• The doctrine of Limited Atonement affects our holiness. Again, Titus chapter 2 brings this out beautifully: Christ’s death redeemed us from lawlessness and purified us as people zealous for good works. Christ’s death has already accomplished the sanctification and obedience for those whom He died for. We are not left to our own devices, we can know and understand that Christ has purified His chosen, that sanctification has been accomplished (Eph 2:10; 1 Cor 6:11), and with that knowledge we are armed to go out and fight against sin and the flesh. If Christ’s death is for all without distinction, then all men have been ‘attempted’ to be made pure and zealous for good works, and we are left to our own devices in rising up above and beyond the world as pertains to holiness. Jesus Christ has ‘perfected for all time those who are being sanctified’, Heb 10:14. He has perfected and will indeed sanctifiy those whom He died for on the cross.

In summary, the ultimate issue here is, what do the scriptures teach? Obviously there are two sides to this argument, but they can’t both be right. This doctrine’s most practical outworking is found in whether the scriptures teach Limited Atonement, or whether they do not. We cannot fully see why it matters what we believe in this area, but the scriptures clearly teach one way or another, and because they do, we are most obligated to find out the truth. From a Limited Atonement perspective, Jesus seemed to emphatically nail down the point that there was a certain group of people to which the Father sent Him to redeem, and since Jesus placed so much emphasis on teaching about this group, then we should certainly pay attention the depths of truth behind His words: John 6:35-40; John 10:11,14-18; John 10:24-39; John 17:1-11,20, 24-26).

Explore posts in the same categories: Soteriology, Southern Baptist Convention

6 Comments on “Limited Atonement: Practical Ramifications”

  1. Barry Says:

    What a wonderful world this would be if we could all have calm discussions over a cup of coffee and debate viewpoints on limited and unlimited atonement, prevenient grace and works, literal inerrancy and limited inerrancy.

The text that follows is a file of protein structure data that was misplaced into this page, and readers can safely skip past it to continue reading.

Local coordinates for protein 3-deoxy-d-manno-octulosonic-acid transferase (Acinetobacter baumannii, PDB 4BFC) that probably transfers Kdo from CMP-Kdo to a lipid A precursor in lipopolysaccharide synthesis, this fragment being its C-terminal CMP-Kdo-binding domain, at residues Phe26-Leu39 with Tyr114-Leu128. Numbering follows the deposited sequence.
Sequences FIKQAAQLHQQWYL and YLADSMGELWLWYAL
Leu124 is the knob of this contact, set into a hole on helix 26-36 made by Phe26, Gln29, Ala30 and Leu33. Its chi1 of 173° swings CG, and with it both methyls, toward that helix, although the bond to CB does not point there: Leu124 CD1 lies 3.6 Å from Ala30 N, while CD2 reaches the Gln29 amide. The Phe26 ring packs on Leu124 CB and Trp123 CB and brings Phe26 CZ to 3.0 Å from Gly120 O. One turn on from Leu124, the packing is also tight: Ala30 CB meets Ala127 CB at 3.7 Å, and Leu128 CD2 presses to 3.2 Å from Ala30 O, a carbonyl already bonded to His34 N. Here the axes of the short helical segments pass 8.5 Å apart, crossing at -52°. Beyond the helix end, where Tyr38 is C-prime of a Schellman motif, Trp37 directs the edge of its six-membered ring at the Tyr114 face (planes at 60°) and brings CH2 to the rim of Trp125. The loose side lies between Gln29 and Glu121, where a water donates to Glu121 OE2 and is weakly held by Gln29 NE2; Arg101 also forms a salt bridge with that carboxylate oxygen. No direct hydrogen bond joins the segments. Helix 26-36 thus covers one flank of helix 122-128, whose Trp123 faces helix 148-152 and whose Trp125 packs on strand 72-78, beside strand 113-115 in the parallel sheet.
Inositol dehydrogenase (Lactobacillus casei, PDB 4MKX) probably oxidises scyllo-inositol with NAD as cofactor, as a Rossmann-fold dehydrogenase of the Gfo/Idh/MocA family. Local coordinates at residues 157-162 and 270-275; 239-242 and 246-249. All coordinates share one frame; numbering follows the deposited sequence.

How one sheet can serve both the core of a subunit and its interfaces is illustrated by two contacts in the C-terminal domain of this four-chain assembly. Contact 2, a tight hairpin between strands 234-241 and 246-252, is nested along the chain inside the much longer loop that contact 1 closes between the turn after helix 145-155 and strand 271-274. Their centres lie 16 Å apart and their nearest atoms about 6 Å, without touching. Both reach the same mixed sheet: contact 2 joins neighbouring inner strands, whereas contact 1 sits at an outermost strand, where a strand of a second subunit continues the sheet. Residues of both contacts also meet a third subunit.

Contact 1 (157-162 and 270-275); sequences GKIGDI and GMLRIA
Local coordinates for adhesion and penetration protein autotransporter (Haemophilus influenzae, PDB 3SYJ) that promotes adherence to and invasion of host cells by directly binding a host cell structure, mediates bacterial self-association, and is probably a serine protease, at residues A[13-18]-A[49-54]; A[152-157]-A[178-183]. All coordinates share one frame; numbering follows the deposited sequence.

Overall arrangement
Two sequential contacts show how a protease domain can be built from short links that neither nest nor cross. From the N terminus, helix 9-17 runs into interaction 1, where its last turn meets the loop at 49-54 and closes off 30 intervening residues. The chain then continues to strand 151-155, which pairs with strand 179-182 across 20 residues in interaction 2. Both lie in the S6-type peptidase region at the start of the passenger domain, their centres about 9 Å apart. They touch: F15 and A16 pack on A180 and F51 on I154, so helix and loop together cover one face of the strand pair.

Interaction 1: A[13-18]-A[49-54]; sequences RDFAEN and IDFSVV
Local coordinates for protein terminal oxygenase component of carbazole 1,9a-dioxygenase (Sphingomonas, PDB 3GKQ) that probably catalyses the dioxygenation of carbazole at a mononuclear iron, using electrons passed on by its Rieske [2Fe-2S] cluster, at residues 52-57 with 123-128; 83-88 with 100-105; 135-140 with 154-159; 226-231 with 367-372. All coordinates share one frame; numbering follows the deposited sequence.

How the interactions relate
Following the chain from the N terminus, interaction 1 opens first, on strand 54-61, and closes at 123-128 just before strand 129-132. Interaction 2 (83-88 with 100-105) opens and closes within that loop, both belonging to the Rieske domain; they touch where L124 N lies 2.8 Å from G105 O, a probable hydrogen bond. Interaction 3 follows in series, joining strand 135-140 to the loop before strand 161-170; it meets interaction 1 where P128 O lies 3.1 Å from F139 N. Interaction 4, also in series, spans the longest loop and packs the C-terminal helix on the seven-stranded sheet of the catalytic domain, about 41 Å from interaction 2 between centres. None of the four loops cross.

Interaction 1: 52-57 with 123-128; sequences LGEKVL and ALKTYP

That would be nice. And, maybe we could draw more people into our community and church.

    Where is the sense of balance, love and tolerance with some of our pastoral leaders today?

    Is there any wonder that people get weary and put off by religion when we talk of wanting to single someone out in 2007 as a heretic?

  2. Thomas Twitchell Says:

    You are right Barry. This all started with that Paul fella. Just imagine where we would be if he had not started all that turning people over to Satan for the distruction of their flesh and all. Just imagine what peace we would have if he had left those alone who were anouncing that the ressurection had already taken place. What presumption on his part to think that erroneous teaching could actually over-through the faith of some!

  3. A lot of this comes from people like Falwell hurling the H-word around the place carelessly. We must distinguish what is heresy (historically regarded by the Church as an error that puts one outside the Christian fold) from what is simply bad theology. As an example, Pelagianism is heresy. Pelagius was a heretic. Wesleyanism is bad theology. John Wesley was not a heretic but a man whose heart was better than his head (a good example of this muddled theology is that John Wesley taught substitutionary atonement AND universal atonement. Now, if Christ has died in the place of all, then all will be saved. But John Wesley wasn’t a universalist!). John Stott has taught the anihilation of the finally impenitent. Does that make him a heretic? Or just a man with a muddled theology?

    And then there’re the whole ‘primary/secondary’ thing.
    With secondary issues (‘in-house’ disputes, as it were) discussion ought to be entered in to, based squarely on the Bible. With primary issues (e.g. deity of Christ, personality of the Holy Spirit, the atonement, Divine Sovereignty), we must be firm and unyielding.

    Of course, then you’ve got to define the primary and secondary issues!!!
    But what really gets my goat is those who say that ‘Calvinism is harsh and unloving’ acting in THE most hash and unloving way possible towards Calvinists!!!

  4. P.S.